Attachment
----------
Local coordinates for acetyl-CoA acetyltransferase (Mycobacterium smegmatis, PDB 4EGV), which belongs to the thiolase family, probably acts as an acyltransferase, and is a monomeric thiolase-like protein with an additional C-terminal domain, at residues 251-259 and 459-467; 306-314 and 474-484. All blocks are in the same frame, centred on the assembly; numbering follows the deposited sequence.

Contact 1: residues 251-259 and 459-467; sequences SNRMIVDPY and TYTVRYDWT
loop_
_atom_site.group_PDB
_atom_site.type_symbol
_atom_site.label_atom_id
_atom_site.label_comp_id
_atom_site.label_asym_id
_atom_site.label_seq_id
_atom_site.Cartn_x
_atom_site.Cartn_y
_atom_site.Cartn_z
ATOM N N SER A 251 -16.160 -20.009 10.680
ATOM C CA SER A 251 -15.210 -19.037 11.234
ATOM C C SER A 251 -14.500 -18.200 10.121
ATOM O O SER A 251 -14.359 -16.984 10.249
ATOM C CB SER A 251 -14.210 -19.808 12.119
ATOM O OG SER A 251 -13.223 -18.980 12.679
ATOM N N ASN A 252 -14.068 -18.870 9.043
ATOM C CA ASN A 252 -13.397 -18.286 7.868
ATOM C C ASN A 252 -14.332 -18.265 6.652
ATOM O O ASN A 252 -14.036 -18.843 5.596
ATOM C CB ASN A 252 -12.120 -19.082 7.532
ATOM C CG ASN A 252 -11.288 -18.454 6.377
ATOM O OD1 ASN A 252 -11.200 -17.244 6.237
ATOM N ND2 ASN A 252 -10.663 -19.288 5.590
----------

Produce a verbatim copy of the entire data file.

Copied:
Local coordinates for acetyl-CoA acetyltransferase (Mycobacterium smegmatis, PDB 4EGV), which belongs to the thiolase family, probably acts as an acyltransferase, and is a monomeric thiolase-like protein with an additional C-terminal domain, at residues 251-259 and 459-467; 306-314 and 474-484. All blocks are in the same frame, centred on the assembly; numbering follows the deposited sequence.

Contact 1: residues 251-259 and 459-467; sequences SNRMIVDPY and TYTVRYDWT
loop_
_atom_site.group_PDB
_atom_site.type_symbol
_atom_site.label_atom_id
_atom_site.label_comp_id
_atom_site.label_asym_id
_atom_site.label_seq_id
_atom_site.Cartn_x
_atom_site.Cartn_y
_atom_site.Cartn_z
ATOM N N SER A 251 -16.160 -20.009 10.680
ATOM C CA SER A 251 -15.210 -19.037 11.234
ATOM C C SER A 251 -14.500 -18.200 10.121
ATOM O O SER A 251 -14.359 -16.984 10.249
ATOM C CB SER A 251 -14.210 -19.808 12.119
ATOM O OG SER A 251 -13.223 -18.980 12.679
ATOM N N ASN A 252 -14.068 -18.870 9.043
ATOM C CA ASN A 252 -13.397 -18.286 7.868
ATOM C C ASN A 252 -14.332 -18.265 6.652
ATOM O O ASN A 252 -14.036 -18.843 5.596
ATOM C CB ASN A 252 -12.120 -19.082 7.532
ATOM C CG ASN A 252 -11.288 -18.454 6.377
ATOM O OD1 ASN A 252 -11.200 -17.244 6.237
ATOM N ND2 ASN A 252 -10.663 -19.288 5.590